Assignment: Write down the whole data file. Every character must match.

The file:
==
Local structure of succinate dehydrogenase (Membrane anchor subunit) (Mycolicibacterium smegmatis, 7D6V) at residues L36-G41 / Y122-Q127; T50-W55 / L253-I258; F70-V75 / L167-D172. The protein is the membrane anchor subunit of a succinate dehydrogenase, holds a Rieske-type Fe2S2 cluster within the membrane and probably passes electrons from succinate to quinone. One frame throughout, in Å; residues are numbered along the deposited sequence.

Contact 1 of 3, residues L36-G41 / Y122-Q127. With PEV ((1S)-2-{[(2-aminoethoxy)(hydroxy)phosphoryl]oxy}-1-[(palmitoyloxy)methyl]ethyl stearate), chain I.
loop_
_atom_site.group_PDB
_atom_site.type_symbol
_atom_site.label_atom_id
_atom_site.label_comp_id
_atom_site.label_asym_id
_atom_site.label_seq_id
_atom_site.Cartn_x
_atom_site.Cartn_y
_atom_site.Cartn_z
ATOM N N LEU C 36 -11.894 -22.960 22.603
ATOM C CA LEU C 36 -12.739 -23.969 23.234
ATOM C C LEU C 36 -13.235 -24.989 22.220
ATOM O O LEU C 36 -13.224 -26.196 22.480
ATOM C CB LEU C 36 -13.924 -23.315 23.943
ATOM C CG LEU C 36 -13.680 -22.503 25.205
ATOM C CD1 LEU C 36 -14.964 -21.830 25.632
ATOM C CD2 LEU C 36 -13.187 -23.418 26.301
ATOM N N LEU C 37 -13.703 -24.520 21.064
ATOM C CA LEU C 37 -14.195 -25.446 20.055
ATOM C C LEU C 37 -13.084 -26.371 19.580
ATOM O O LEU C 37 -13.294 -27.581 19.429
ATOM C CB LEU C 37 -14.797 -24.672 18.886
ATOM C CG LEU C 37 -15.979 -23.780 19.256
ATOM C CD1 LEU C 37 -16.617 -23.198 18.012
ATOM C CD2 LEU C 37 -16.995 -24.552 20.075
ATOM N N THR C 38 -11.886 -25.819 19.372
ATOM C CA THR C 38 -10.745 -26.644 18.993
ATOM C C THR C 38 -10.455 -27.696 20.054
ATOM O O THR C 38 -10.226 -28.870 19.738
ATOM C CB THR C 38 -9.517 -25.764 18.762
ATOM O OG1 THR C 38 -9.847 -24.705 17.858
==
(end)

Local structure of succinate dehydrogenase (Membrane anchor subunit) (Mycolicibacterium smegmatis, 7D6V) at residues L36-G41 / Y122-Q127; T50-W55 / L253-I258; F70-V75 / L167-D172. The protein is the membrane anchor subunit of a succinate dehydrogenase, holds a Rieske-type Fe2S2 cluster within the membrane and probably passes electrons from succinate to quinone. One frame throughout, in Å; residues are numbered along the deposited sequence.

Contact 1 of 3, residues L36-G41 / Y122-Q127. With PEV ((1S)-2-{[(2-aminoethoxy)(hydroxy)phosphoryl]oxy}-1-[(palmitoyloxy)methyl]ethyl stearate), chain I.
loop_
_atom_site.group_PDB
_atom_site.type_symbol
_atom_site.label_atom_id
_atom_site.label_comp_id
_atom_site.label_asym_id
_atom_site.label_seq_id
_atom_site.Cartn_x
_atom_site.Cartn_y
_atom_site.Cartn_z
ATOM N N LEU C 36 -11.894 -22.960 22.603
ATOM C CA LEU C 36 -12.739 -23.969 23.234
ATOM C C LEU C 36 -13.235 -24.989 22.220
ATOM O O LEU C 36 -13.224 -26.196 22.480
ATOM C CB LEU C 36 -13.924 -23.315 23.943
ATOM C CG LEU C 36 -13.680 -22.503 25.205
ATOM C CD1 LEU C 36 -14.964 -21.830 25.632
ATOM C CD2 LEU C 36 -13.187 -23.418 26.301
ATOM N N LEU C 37 -13.703 -24.520 21.064
ATOM C CA LEU C 37 -14.195 -25.446 20.055
ATOM C C LEU C 37 -13.084 -26.371 19.580
ATOM O O LEU C 37 -13.294 -27.581 19.429
ATOM C CB LEU C 37 -14.797 -24.672 18.886
ATOM C CG LEU C 37 -15.979 -23.780 19.256
ATOM C CD1 LEU C 37 -16.617 -23.198 18.012
ATOM C CD2 LEU C 37 -16.995 -24.552 20.075
ATOM N N THR C 38 -11.886 -25.819 19.372
ATOM C CA THR C 38 -10.745 -26.644 18.993
ATOM C C THR C 38 -10.455 -27.696 20.054
ATOM O O THR C 38 -10.226 -28.870 19.738
ATOM C CB THR C 38 -9.517 -25.764 18.762
ATOM O OG1 THR C 38 -9.847 -24.705 17.858